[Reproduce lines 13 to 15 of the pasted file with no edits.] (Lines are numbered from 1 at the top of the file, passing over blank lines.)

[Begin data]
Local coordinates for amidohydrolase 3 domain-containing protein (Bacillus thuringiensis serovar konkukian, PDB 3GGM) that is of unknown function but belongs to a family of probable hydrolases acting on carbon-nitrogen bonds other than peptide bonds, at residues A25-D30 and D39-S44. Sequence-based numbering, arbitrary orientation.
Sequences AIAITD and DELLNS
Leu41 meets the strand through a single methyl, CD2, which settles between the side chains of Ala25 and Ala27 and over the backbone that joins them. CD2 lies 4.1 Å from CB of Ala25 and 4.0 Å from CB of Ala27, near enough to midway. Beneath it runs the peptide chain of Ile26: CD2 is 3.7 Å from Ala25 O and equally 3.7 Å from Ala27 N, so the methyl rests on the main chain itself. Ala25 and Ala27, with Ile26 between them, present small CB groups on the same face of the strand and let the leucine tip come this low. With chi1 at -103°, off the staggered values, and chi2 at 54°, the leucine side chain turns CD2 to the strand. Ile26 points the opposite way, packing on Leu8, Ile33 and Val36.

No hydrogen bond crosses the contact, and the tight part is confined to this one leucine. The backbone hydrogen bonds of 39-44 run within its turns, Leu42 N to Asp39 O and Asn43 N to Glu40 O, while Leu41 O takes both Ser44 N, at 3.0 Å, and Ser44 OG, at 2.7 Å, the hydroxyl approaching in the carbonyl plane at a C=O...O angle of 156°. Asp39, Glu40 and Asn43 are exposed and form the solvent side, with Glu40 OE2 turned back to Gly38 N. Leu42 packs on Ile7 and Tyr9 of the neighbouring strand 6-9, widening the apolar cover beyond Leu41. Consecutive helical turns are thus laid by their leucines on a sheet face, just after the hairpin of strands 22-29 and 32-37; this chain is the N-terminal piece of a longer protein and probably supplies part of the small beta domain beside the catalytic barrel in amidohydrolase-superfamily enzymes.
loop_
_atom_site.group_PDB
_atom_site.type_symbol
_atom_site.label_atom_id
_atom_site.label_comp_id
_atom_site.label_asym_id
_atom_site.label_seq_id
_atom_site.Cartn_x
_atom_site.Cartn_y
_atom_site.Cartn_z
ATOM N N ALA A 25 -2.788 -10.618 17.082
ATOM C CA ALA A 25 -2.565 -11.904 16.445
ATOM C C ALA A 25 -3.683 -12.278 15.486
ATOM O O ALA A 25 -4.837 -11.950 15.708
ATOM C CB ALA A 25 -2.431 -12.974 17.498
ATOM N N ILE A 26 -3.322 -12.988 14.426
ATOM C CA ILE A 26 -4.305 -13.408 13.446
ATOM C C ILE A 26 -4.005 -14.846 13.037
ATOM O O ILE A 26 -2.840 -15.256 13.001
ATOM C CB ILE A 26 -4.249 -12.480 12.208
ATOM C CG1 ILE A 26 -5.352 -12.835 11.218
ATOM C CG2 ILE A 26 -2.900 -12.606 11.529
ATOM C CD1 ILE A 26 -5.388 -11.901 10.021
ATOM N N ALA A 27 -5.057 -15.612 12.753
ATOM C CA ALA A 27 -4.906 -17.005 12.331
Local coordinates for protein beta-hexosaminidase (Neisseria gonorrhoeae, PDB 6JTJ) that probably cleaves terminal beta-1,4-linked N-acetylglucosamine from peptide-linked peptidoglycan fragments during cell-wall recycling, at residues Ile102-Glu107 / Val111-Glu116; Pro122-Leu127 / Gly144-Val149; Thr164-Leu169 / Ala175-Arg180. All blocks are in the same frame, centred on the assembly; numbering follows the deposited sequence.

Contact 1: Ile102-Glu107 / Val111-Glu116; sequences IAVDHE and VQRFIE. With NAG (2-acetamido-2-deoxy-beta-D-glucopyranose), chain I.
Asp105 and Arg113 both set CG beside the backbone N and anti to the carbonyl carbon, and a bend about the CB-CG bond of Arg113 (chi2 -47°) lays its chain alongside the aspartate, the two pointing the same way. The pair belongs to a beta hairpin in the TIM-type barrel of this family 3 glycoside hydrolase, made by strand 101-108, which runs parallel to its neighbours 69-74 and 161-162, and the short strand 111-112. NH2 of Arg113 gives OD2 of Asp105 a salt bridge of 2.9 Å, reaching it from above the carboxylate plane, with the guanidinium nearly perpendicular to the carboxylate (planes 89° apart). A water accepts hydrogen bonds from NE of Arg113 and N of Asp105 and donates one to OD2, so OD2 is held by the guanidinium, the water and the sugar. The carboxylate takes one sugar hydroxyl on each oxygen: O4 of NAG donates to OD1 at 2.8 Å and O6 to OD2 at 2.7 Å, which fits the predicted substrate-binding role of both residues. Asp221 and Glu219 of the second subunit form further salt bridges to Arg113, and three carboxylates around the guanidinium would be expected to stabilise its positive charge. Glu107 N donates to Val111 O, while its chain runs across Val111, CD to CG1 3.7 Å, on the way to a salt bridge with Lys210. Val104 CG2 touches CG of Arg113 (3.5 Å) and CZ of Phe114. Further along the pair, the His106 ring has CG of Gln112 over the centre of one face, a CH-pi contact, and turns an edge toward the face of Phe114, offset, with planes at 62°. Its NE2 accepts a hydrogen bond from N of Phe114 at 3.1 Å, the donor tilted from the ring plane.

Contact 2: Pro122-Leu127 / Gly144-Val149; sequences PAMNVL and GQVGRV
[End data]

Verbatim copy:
_atom_site.Cartn_y
_atom_site.Cartn_z
ATOM N N ALA A 25 -2.788 -10.618 17.082